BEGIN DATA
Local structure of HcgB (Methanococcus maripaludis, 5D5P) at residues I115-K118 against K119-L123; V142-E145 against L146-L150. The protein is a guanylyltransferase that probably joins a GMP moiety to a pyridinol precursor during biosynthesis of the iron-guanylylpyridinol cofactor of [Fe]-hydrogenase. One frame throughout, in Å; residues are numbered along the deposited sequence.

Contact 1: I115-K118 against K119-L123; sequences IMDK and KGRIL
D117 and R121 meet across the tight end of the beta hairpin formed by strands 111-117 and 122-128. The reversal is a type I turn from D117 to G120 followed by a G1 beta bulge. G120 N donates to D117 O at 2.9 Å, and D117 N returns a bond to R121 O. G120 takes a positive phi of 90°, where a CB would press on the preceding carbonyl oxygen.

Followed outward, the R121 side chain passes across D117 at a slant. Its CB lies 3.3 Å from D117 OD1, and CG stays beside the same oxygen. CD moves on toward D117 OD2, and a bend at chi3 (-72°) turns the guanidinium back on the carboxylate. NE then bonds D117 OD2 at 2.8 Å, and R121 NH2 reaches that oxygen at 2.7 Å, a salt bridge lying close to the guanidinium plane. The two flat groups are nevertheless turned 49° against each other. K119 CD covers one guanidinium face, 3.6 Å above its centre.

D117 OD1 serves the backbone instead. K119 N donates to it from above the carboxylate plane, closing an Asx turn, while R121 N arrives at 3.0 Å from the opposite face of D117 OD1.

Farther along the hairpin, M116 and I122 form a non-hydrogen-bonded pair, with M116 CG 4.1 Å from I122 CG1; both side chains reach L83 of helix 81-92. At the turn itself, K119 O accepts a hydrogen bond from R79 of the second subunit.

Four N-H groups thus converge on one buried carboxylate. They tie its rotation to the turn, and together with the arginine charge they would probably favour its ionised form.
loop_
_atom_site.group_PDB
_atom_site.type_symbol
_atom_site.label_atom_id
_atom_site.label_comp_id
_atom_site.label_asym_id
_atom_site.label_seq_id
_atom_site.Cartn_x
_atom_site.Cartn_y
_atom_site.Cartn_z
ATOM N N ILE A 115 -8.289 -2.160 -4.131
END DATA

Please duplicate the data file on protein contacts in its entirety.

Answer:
Local structure of HcgB (Methanococcus maripaludis, 5D5P) at residues I115-K118 against K119-L123; V142-E145 against L146-L150. The protein is a guanylyltransferase that probably joins a GMP moiety to a pyridinol precursor during biosynthesis of the iron-guanylylpyridinol cofactor of [Fe]-hydrogenase. One frame throughout, in Å; residues are numbered along the deposited sequence.

Contact 1: I115-K118 against K119-L123; sequences IMDK and KGRIL
D117 and R121 meet across the tight end of the beta hairpin formed by strands 111-117 and 122-128. The reversal is a type I turn from D117 to G120 followed by a G1 beta bulge. G120 N donates to D117 O at 2.9 Å, and D117 N returns a bond to R121 O. G120 takes a positive phi of 90°, where a CB would press on the preceding carbonyl oxygen.

Followed outward, the R121 side chain passes across D117 at a slant. Its CB lies 3.3 Å from D117 OD1, and CG stays beside the same oxygen. CD moves on toward D117 OD2, and a bend at chi3 (-72°) turns the guanidinium back on the carboxylate. NE then bonds D117 OD2 at 2.8 Å, and R121 NH2 reaches that oxygen at 2.7 Å, a salt bridge lying close to the guanidinium plane. The two flat groups are nevertheless turned 49° against each other. K119 CD covers one guanidinium face, 3.6 Å above its centre.

D117 OD1 serves the backbone instead. K119 N donates to it from above the carboxylate plane, closing an Asx turn, while R121 N arrives at 3.0 Å from the opposite face of D117 OD1.

Farther along the hairpin, M116 and I122 form a non-hydrogen-bonded pair, with M116 CG 4.1 Å from I122 CG1; both side chains reach L83 of helix 81-92. At the turn itself, K119 O accepts a hydrogen bond from R79 of the second subunit.

Four N-H groups thus converge on one buried carboxylate. They tie its rotation to the turn, and together with the arginine charge they would probably favour its ionised form.
loop_
_atom_site.group_PDB
_atom_site.type_symbol
_atom_site.label_atom_id
_atom_site.label_comp_id
_atom_site.label_asym_id
_atom_site.label_seq_id
_atom_site.Cartn_x
_atom_site.Cartn_y
_atom_site.Cartn_z
ATOM N N ILE A 115 -8.289 -2.160 -4.131